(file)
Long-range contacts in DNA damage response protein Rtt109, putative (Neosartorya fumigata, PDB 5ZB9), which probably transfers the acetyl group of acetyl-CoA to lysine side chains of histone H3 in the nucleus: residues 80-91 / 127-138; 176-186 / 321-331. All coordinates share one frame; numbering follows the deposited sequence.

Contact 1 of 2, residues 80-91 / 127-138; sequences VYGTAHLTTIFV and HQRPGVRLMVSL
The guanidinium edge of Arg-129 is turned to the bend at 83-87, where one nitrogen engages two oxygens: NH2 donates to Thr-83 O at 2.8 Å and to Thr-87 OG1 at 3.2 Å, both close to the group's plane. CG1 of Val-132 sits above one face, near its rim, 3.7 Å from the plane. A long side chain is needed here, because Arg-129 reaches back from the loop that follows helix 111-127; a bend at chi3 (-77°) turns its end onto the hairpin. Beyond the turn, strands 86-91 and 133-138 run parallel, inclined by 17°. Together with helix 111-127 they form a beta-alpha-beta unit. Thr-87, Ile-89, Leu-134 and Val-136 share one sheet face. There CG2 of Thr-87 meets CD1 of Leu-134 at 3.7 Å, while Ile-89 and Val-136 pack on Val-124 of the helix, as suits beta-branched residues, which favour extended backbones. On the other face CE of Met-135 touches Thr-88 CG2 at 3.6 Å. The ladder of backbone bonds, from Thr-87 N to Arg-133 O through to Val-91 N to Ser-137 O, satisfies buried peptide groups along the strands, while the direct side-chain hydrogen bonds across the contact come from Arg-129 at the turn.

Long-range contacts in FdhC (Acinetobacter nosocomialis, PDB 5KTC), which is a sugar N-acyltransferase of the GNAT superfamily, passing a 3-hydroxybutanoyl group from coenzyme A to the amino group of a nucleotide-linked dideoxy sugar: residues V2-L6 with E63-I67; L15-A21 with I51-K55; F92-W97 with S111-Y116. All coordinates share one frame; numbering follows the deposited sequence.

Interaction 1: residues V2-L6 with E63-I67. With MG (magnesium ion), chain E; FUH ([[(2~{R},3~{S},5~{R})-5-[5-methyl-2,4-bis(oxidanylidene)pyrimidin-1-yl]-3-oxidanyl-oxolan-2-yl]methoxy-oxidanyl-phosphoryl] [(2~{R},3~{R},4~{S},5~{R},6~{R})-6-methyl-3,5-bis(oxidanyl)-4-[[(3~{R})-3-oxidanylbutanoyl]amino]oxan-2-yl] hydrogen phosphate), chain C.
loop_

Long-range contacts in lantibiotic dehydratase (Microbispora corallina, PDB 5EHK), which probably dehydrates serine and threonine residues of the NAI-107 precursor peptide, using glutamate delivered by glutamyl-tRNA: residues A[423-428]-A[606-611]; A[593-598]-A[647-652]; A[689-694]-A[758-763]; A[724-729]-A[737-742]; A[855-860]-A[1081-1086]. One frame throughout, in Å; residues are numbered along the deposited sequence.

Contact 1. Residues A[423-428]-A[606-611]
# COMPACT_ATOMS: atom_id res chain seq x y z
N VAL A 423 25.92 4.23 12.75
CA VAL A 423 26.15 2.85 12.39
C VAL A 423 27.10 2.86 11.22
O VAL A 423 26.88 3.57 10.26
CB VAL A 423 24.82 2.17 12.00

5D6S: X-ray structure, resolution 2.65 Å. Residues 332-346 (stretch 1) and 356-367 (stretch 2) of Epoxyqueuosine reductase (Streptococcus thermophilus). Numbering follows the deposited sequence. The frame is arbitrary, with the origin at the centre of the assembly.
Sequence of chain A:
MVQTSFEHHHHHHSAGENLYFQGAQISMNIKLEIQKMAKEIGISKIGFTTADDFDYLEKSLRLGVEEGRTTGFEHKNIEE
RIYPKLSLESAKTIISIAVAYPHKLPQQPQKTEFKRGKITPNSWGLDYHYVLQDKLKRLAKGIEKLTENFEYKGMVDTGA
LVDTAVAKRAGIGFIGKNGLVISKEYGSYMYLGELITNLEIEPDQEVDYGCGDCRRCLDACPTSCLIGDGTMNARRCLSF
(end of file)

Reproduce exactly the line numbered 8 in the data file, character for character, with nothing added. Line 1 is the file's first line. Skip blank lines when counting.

Contact 1. Residues A[423-428]-A[606-611]